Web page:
The electric grid that exists today has been built gradually over the last century. During that time, it has advanced life in every way imaginable and literally made the impossible possible. The U.S. population between 1930 and 2018 increased by over 200 million (see Figure 1). Gradually, the self-reliance in the 1800s transitioned into complete reliance on all the technologies that the power grid made possible. New ways to heat (oil, gas, steam, electricity, etc.) meant no more chopping wood to keep warm. Farms were made exponentially more efficient, which led to fewer people needing to farm. Better transportation meant that food and goods could be transported long distances.
Gradually, people have become dependent on the ability to get food that is produced elsewhere; and most people no longer preserve food for the winter. Gradually, people have become dependent on goods such as vehicles and medications that were made possible by electricity. Water and sanitation systems are now completely dependent on electricity – gone are dug wells and outhouses. The entire financial system has moved into the Digital Age.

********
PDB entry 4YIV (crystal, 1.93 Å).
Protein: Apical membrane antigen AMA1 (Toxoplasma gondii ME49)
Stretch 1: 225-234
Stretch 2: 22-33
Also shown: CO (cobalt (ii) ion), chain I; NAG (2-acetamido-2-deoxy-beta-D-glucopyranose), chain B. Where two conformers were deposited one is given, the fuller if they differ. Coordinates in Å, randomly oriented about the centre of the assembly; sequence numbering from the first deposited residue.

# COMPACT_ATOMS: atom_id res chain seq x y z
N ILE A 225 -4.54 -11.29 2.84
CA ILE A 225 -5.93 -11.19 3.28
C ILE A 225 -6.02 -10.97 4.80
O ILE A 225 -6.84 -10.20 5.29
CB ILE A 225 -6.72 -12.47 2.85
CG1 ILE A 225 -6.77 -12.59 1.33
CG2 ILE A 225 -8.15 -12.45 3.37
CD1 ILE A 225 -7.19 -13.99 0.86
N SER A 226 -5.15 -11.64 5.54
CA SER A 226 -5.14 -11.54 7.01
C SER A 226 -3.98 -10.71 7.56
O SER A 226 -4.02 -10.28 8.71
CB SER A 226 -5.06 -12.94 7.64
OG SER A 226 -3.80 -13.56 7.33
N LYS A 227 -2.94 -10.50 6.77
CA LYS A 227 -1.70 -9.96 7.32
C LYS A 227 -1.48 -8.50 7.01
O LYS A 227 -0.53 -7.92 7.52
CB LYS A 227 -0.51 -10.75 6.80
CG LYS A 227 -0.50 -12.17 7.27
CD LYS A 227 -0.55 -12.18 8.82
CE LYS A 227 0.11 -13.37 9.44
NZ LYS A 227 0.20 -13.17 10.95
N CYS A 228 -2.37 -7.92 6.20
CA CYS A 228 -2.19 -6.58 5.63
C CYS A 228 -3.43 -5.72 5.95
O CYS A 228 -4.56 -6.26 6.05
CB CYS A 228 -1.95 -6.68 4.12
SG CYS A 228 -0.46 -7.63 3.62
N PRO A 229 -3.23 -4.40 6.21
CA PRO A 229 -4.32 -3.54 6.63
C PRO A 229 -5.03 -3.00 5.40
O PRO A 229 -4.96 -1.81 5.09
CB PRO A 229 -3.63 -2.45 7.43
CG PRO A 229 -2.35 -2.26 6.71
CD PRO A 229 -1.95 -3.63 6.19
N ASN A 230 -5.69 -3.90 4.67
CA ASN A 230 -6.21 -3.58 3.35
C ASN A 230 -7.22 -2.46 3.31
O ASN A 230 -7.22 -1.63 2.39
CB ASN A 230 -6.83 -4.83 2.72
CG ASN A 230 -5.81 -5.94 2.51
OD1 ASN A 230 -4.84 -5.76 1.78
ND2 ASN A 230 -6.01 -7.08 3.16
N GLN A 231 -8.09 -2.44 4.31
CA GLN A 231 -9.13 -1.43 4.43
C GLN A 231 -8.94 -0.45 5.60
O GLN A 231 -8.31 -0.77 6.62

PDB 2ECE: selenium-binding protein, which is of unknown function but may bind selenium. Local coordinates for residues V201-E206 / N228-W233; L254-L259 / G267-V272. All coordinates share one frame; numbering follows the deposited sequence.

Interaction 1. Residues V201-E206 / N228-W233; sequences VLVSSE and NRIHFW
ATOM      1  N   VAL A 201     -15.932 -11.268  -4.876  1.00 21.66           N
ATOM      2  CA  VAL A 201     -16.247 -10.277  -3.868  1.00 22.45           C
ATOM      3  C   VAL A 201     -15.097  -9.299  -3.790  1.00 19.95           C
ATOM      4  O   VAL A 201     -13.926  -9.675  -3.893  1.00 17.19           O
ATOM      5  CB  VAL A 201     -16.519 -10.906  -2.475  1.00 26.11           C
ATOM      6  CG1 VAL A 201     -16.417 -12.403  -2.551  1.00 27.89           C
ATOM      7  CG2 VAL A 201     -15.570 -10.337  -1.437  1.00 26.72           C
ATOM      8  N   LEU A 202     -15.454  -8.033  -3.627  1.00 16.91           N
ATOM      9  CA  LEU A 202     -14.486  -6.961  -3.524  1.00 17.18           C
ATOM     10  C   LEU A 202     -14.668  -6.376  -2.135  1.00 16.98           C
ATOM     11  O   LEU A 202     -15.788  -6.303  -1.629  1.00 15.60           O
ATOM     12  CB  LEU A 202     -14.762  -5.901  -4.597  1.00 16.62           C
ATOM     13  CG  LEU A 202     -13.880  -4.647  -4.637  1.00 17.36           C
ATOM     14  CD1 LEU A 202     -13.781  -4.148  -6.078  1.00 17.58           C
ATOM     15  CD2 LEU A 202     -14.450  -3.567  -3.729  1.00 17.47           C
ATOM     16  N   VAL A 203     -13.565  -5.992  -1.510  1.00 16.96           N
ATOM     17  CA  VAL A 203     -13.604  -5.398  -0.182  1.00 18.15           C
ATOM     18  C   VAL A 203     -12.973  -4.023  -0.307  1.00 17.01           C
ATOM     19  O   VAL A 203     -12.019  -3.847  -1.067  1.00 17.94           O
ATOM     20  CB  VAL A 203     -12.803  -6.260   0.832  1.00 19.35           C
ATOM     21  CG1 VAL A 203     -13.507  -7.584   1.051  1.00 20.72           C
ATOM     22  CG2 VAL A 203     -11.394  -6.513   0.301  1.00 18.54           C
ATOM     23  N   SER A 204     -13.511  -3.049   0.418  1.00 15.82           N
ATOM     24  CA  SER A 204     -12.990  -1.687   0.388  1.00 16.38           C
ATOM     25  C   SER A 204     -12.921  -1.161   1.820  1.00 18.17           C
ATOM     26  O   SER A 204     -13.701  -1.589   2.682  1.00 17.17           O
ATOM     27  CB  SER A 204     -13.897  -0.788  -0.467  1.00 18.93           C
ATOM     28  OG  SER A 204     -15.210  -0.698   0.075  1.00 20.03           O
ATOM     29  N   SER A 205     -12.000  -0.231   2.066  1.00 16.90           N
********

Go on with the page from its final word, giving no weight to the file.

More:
Today, the United States is literally on life support, plugged into the electric grid. The lives of hundreds of millions of people depend on the necessities the electric grid provides. Without it, the nation would be back to a 1850 lifestyle – except the requisite skills are now lacking and most people do not possess necessary resources such as horses or mules.